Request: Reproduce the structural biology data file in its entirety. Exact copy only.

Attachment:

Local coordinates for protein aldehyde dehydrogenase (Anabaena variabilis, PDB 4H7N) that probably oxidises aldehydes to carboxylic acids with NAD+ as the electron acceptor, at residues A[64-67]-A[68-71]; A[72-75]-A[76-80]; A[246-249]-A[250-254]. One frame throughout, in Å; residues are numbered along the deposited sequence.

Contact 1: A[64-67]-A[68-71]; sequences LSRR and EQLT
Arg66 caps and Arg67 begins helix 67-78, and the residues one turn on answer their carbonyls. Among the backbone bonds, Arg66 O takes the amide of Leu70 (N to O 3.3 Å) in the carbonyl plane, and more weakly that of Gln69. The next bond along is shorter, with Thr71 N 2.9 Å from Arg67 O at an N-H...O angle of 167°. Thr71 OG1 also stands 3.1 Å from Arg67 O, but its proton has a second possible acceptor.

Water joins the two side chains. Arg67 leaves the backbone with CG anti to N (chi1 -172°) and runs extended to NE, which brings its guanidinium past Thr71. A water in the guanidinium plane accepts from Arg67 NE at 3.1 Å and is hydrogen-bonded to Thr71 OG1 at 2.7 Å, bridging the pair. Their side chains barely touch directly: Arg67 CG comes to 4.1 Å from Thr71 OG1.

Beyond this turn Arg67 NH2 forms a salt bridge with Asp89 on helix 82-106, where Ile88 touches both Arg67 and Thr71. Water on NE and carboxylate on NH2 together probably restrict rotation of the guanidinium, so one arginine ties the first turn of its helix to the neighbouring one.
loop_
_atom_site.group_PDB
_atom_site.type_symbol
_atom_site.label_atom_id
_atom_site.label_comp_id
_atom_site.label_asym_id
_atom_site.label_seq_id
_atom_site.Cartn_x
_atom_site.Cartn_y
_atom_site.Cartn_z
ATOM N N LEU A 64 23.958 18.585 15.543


Local coordinates for protein aldehyde dehydrogenase (Anabaena variabilis, PDB 4H7N) that probably oxidises aldehydes to carboxylic acids with NAD+ as the electron acceptor, at residues A[64-67]-A[68-71]; A[72-75]-A[76-80]; A[246-249]-A[250-254]. One frame throughout, in Å; residues are numbered along the deposited sequence.

Contact 1: A[64-67]-A[68-71]; sequences LSRR and EQLT
Arg66 caps and Arg67 begins helix 67-78, and the residues one turn on answer their carbonyls. Among the backbone bonds, Arg66 O takes the amide of Leu70 (N to O 3.3 Å) in the carbonyl plane, and more weakly that of Gln69. The next bond along is shorter, with Thr71 N 2.9 Å from Arg67 O at an N-H...O angle of 167°. Thr71 OG1 also stands 3.1 Å from Arg67 O, but its proton has a second possible acceptor.

Water joins the two side chains. Arg67 leaves the backbone with CG anti to N (chi1 -172°) and runs extended to NE, which brings its guanidinium past Thr71. A water in the guanidinium plane accepts from Arg67 NE at 3.1 Å and is hydrogen-bonded to Thr71 OG1 at 2.7 Å, bridging the pair. Their side chains barely touch directly: Arg67 CG comes to 4.1 Å from Thr71 OG1.

Beyond this turn Arg67 NH2 forms a salt bridge with Asp89 on helix 82-106, where Ile88 touches both Arg67 and Thr71. Water on NE and carboxylate on NH2 together probably restrict rotation of the guanidinium, so one arginine ties the first turn of its helix to the neighbouring one.
loop_
_atom_site.group_PDB
_atom_site.type_symbol
_atom_site.label_atom_id
_atom_site.label_comp_id
_atom_site.label_asym_id
_atom_site.label_seq_id
_atom_site.Cartn_x
_atom_site.Cartn_y
_atom_site.Cartn_z
ATOM N N LEU A 64 23.958 18.585 15.543